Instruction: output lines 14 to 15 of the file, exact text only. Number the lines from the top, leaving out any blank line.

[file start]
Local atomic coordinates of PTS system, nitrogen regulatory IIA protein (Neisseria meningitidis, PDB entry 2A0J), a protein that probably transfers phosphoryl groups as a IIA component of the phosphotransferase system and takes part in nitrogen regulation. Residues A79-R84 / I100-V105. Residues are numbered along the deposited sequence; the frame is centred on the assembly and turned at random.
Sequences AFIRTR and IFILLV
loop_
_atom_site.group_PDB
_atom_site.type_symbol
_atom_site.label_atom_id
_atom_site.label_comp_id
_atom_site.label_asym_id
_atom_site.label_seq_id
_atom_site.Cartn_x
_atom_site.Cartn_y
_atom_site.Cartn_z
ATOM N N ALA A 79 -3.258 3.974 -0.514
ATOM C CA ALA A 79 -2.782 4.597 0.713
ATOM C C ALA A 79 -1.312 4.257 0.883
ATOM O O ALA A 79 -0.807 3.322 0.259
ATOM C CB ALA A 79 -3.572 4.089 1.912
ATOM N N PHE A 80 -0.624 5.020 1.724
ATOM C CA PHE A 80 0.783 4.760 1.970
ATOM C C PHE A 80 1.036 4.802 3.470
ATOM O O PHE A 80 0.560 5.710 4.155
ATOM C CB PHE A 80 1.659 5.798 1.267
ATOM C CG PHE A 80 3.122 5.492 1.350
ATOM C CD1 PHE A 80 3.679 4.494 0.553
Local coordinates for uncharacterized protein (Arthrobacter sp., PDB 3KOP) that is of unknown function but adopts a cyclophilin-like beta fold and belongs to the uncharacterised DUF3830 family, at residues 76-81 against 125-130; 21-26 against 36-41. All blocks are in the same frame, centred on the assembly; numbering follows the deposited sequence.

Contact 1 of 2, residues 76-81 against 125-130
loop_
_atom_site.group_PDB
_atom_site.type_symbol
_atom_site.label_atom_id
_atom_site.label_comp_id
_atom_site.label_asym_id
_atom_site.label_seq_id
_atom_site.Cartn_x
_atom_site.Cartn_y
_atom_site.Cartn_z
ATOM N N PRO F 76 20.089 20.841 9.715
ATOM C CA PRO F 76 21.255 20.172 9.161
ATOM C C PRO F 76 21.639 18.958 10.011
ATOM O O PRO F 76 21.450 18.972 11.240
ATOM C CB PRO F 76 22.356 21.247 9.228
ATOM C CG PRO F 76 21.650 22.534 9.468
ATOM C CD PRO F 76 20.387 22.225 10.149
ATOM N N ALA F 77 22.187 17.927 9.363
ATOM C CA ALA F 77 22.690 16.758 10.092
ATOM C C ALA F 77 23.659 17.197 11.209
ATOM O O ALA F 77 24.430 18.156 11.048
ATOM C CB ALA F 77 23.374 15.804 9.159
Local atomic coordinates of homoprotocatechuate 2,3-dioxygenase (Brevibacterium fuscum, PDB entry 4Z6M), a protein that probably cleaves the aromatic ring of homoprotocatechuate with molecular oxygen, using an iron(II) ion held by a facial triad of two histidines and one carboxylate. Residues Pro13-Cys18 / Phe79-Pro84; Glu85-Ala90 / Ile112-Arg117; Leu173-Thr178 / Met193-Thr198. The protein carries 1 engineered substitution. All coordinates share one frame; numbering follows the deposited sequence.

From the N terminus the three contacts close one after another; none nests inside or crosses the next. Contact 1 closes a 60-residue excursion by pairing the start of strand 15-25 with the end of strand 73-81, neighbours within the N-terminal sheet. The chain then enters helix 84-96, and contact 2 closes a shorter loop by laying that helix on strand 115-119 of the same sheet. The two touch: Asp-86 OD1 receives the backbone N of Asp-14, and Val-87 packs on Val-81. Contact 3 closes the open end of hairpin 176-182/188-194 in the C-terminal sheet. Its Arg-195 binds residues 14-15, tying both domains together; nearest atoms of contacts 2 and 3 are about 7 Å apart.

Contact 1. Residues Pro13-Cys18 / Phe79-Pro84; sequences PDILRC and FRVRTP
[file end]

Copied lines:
ATOM C CA ALA A 79 -2.782 4.597 0.713
ATOM C C ALA A 79 -1.312 4.257 0.883